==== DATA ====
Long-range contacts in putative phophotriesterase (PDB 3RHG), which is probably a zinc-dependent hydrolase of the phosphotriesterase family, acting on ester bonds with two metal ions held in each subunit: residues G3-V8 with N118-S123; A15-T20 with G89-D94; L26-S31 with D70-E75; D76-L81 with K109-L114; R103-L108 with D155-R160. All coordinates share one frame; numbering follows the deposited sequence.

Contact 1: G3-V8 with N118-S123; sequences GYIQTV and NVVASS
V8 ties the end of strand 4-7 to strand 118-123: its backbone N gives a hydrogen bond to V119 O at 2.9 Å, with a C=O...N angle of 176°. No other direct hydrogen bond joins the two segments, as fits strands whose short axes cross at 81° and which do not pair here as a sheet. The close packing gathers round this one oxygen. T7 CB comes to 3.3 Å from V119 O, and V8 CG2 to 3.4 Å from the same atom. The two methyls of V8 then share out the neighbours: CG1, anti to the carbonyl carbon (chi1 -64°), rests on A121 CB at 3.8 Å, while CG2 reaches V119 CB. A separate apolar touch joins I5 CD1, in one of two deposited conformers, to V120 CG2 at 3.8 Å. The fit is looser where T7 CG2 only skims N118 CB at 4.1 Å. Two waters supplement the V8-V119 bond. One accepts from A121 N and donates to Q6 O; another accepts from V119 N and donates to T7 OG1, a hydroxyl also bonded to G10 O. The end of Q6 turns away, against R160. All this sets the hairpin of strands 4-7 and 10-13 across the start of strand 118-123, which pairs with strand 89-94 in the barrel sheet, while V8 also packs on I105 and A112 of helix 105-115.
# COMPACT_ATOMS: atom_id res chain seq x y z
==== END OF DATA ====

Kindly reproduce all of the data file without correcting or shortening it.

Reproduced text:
Long-range contacts in putative phophotriesterase (PDB 3RHG), which is probably a zinc-dependent hydrolase of the phosphotriesterase family, acting on ester bonds with two metal ions held in each subunit: residues G3-V8 with N118-S123; A15-T20 with G89-D94; L26-S31 with D70-E75; D76-L81 with K109-L114; R103-L108 with D155-R160. All coordinates share one frame; numbering follows the deposited sequence.

Contact 1: G3-V8 with N118-S123; sequences GYIQTV and NVVASS
V8 ties the end of strand 4-7 to strand 118-123: its backbone N gives a hydrogen bond to V119 O at 2.9 Å, with a C=O...N angle of 176°. No other direct hydrogen bond joins the two segments, as fits strands whose short axes cross at 81° and which do not pair here as a sheet. The close packing gathers round this one oxygen. T7 CB comes to 3.3 Å from V119 O, and V8 CG2 to 3.4 Å from the same atom. The two methyls of V8 then share out the neighbours: CG1, anti to the carbonyl carbon (chi1 -64°), rests on A121 CB at 3.8 Å, while CG2 reaches V119 CB. A separate apolar touch joins I5 CD1, in one of two deposited conformers, to V120 CG2 at 3.8 Å. The fit is looser where T7 CG2 only skims N118 CB at 4.1 Å. Two waters supplement the V8-V119 bond. One accepts from A121 N and donates to Q6 O; another accepts from V119 N and donates to T7 OG1, a hydroxyl also bonded to G10 O. The end of Q6 turns away, against R160. All this sets the hairpin of strands 4-7 and 10-13 across the start of strand 118-123, which pairs with strand 89-94 in the barrel sheet, while V8 also packs on I105 and A112 of helix 105-115.
# COMPACT_ATOMS: atom_id res chain seq x y z